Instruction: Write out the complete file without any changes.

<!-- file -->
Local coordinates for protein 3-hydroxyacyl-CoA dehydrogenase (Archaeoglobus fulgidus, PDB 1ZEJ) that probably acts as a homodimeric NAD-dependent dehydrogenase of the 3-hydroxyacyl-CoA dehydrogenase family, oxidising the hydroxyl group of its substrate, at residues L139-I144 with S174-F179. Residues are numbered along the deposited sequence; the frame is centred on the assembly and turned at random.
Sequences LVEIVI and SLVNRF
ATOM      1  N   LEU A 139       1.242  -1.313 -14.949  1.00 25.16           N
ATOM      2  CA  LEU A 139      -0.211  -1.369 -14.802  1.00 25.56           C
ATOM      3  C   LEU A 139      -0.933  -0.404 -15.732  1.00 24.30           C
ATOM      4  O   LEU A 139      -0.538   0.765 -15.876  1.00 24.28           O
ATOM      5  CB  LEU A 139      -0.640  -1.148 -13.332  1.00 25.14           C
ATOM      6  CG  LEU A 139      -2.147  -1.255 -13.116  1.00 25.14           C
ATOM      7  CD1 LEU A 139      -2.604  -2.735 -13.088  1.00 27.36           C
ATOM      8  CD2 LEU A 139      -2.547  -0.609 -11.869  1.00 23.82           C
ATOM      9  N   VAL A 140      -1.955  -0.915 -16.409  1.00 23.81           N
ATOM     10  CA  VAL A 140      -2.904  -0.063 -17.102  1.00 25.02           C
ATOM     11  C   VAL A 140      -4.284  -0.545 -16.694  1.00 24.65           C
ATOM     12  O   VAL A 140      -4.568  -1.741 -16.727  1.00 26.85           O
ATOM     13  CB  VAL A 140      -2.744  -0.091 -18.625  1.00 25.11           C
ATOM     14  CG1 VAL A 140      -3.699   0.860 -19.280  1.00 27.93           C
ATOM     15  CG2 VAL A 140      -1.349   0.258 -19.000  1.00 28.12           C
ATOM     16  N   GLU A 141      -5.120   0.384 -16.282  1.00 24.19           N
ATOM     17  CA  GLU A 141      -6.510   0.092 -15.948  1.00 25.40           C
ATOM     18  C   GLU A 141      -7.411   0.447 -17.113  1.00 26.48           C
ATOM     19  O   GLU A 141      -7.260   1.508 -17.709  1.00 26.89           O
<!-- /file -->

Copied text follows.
Local coordinates for protein 3-hydroxyacyl-CoA dehydrogenase (Archaeoglobus fulgidus, PDB 1ZEJ) that probably acts as a homodimeric NAD-dependent dehydrogenase of the 3-hydroxyacyl-CoA dehydrogenase family, oxidising the hydroxyl group of its substrate, at residues L139-I144 with S174-F179. Residues are numbered along the deposited sequence; the frame is centred on the assembly and turned at random.
Sequences LVEIVI and SLVNRF
ATOM      1  N   LEU A 139       1.242  -1.313 -14.949  1.00 25.16           N
ATOM      2  CA  LEU A 139      -0.211  -1.369 -14.802  1.00 25.56           C
ATOM      3  C   LEU A 139      -0.933  -0.404 -15.732  1.00 24.30           C
ATOM      4  O   LEU A 139      -0.538   0.765 -15.876  1.00 24.28           O
ATOM      5  CB  LEU A 139      -0.640  -1.148 -13.332  1.00 25.14           C
ATOM      6  CG  LEU A 139      -2.147  -1.255 -13.116  1.00 25.14           C
ATOM      7  CD1 LEU A 139      -2.604  -2.735 -13.088  1.00 27.36           C
ATOM      8  CD2 LEU A 139      -2.547  -0.609 -11.869  1.00 23.82           C
ATOM      9  N   VAL A 140      -1.955  -0.915 -16.409  1.00 23.81           N
ATOM     10  CA  VAL A 140      -2.904  -0.063 -17.102  1.00 25.02           C
ATOM     11  C   VAL A 140      -4.284  -0.545 -16.694  1.00 24.65           C
ATOM     12  O   VAL A 140      -4.568  -1.741 -16.727  1.00 26.85           O
ATOM     13  CB  VAL A 140      -2.744  -0.091 -18.625  1.00 25.11           C
ATOM     14  CG1 VAL A 140      -3.699   0.860 -19.280  1.00 27.93           C
ATOM     15  CG2 VAL A 140      -1.349   0.258 -19.000  1.00 28.12           C
ATOM     16  N   GLU A 141      -5.120   0.384 -16.282  1.00 24.19           N
ATOM     17  CA  GLU A 141      -6.510   0.092 -15.948  1.00 25.40           C
ATOM     18  C   GLU A 141      -7.411   0.447 -17.113  1.00 26.48           C
ATOM     19  O   GLU A 141      -7.260   1.508 -17.709  1.00 26.89           O